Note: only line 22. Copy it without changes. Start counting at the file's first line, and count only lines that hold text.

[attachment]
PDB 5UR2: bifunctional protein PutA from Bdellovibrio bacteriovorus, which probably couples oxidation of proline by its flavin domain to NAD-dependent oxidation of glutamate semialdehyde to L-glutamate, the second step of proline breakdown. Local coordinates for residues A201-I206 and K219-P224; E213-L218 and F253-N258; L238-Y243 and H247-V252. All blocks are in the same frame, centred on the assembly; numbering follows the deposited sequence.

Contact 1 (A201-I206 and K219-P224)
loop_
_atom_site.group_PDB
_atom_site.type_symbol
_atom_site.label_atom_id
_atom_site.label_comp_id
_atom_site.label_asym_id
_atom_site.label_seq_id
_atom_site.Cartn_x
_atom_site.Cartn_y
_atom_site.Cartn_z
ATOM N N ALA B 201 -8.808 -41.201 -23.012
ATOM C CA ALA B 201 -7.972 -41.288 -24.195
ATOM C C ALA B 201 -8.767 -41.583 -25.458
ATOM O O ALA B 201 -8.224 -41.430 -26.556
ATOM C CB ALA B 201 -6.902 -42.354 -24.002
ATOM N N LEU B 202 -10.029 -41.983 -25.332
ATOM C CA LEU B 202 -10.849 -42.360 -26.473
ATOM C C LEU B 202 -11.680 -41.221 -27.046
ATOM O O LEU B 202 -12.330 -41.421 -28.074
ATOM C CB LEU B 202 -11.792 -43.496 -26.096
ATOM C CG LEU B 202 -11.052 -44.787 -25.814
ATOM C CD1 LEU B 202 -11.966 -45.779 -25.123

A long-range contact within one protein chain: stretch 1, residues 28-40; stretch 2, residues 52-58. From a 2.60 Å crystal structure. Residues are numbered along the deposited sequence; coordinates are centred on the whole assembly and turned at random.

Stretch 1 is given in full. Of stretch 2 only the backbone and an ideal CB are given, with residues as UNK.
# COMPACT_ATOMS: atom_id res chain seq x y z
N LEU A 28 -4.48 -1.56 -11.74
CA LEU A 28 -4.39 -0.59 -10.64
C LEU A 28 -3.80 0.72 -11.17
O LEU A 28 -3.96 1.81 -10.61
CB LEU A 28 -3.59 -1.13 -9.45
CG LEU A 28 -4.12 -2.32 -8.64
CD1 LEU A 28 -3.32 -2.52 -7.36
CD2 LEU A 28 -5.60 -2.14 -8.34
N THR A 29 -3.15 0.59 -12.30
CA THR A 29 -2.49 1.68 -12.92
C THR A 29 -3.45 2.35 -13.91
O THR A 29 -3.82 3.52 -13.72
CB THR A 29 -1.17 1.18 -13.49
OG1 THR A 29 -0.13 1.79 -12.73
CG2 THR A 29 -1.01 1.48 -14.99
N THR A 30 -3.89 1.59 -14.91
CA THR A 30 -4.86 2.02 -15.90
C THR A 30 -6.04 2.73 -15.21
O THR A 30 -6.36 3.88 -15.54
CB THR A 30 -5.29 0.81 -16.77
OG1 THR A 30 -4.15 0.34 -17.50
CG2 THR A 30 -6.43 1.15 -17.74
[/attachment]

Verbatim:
ATOM C CB LEU B 202 -11.792 -43.496 -26.096